End plate effect is about making the outer end of a foil (wing) more efficient. There are two parts of this. End plates are typically associated with keels. First of all a keel works like a wing with the difference in pressure between one side of the keel and the other creating lift. The end plate caps the bottom of the keel directing water aft.
In a heeled boat, the pressure differntial at the bottom of the keel is reduced by water slipping off the tip (bottom) of the keel. This reduced pressure makes a proportion of the lower keel area less effective. By adding a plate at the end of the keel the pressure cannot 'leak' as much.
Well.... Almost. As Jeff points out, there is a difference in the pressure in the water flow around a keel, similar to that of a wing/a foil, wherein the fluid flow across the top of the wing/foil is faster than the flow across the bottom. As the speed of the flow increases, the pressure in the flow decreases (so long as the flow remains "attached", i.e. follows the curvature of the wing/foil), hence the pressure on the "top" is lesser than the pressure on the bottom of the wing/foil creating "lift". This pressure differential remains consistent (although not necessarily constant) over the entire length the wing/foil. At the "tip", particularly of a "square ended" foil, the fluid--air/water--attempts to flow around the tip to the low pressure zone on the opposite side of the foil in a path that is "normal" to the direction of the flow. (This normal flow that curves around the end of the tip is what gives rise to the vorticies seen streaming off the tip of the foil in wind-tunnel and tank testing.) To the extent that the flow around the tip can reach the opposite side of the foil, the pressure differential there is diminished or eliminated entirely, (aka "stalling") and the "lift" of the foil in that area reduced or eliminated. The addition of an end plate, blocks this transverse flow to some extent increasing the efficiency of the foil. Such end-plat treatment can be seen on some of the higher performance jets with vertical foils on their wing tips. Other approaches to this problem include curving the back edge of the foil, and to a lesser extent the leading edge, to a point at the tip as one sees, for example, on the elliptical shaped trailing edges of high performance aircraft propellers and, in yachts, rudders.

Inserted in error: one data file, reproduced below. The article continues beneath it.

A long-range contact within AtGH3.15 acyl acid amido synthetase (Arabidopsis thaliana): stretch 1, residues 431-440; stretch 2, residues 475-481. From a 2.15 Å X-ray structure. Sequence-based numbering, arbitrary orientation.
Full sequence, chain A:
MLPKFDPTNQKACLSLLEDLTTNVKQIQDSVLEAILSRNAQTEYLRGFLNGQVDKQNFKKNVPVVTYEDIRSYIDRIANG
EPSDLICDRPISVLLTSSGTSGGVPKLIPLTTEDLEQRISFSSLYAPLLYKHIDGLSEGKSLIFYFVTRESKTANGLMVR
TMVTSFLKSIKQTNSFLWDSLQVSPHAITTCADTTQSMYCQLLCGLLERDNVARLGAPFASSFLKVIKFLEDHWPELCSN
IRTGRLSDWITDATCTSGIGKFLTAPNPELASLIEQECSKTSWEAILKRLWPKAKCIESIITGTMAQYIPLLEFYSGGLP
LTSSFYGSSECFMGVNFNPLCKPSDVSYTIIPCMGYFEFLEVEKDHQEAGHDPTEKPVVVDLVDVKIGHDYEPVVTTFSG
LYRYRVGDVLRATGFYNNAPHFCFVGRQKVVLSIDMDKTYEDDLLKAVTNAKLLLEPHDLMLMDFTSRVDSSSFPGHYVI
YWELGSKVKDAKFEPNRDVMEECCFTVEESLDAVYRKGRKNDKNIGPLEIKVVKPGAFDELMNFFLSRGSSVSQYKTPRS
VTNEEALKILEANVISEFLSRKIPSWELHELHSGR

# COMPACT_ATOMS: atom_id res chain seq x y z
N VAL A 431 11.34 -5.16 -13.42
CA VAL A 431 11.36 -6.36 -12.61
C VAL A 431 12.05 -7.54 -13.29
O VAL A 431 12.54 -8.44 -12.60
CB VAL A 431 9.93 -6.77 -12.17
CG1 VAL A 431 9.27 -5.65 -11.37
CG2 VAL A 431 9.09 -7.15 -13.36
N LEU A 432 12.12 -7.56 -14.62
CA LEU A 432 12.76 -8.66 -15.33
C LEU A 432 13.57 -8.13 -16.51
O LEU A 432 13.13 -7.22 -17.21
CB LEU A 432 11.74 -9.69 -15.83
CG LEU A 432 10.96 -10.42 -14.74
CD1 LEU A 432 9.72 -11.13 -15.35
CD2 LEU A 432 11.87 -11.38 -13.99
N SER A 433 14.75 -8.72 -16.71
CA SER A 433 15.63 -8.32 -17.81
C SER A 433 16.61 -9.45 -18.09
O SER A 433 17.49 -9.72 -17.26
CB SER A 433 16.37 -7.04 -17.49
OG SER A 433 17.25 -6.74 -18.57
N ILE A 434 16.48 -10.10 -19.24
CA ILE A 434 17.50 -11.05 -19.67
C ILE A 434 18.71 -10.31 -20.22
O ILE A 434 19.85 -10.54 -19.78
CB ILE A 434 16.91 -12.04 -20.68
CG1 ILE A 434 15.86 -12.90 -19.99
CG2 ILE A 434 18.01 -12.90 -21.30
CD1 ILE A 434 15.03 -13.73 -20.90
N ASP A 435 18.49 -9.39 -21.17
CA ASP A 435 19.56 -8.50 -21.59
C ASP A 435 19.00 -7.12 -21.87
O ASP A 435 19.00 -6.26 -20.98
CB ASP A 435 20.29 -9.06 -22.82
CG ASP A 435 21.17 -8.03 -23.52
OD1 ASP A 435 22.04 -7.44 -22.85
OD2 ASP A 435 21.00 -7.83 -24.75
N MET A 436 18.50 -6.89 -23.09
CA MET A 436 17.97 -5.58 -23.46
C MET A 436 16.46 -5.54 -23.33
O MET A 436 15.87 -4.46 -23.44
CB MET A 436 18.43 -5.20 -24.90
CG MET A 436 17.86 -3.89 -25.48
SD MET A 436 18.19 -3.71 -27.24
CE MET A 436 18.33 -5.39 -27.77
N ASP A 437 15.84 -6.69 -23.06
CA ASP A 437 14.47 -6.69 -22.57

Whereas the "top" of a keel foil varies, depending upon the tack one is on, if one is attempting to use "end plate" effect on the keel to improve efficiency, the end-plate must be symmetric, extending outward on both sides of the keel (which also concentrates weight at the tip of the keel improving righting moment). The search for "end plate effect" also extends to sails in some cases, accounting for the evolution of "deck sweepers" or head sails that actually reach and "sweep" across fore-decks as the yacht is tacked (although the frequency with which these sails also scooped up water in rough head-seas limited their effectiveness and eventually put paid to their wide spread use).
It is an interesting but rather esoteric subject and whether it measurably improves performance aboard a yacht really is debatable. For more, Google "wing tip vorticies" and related terms.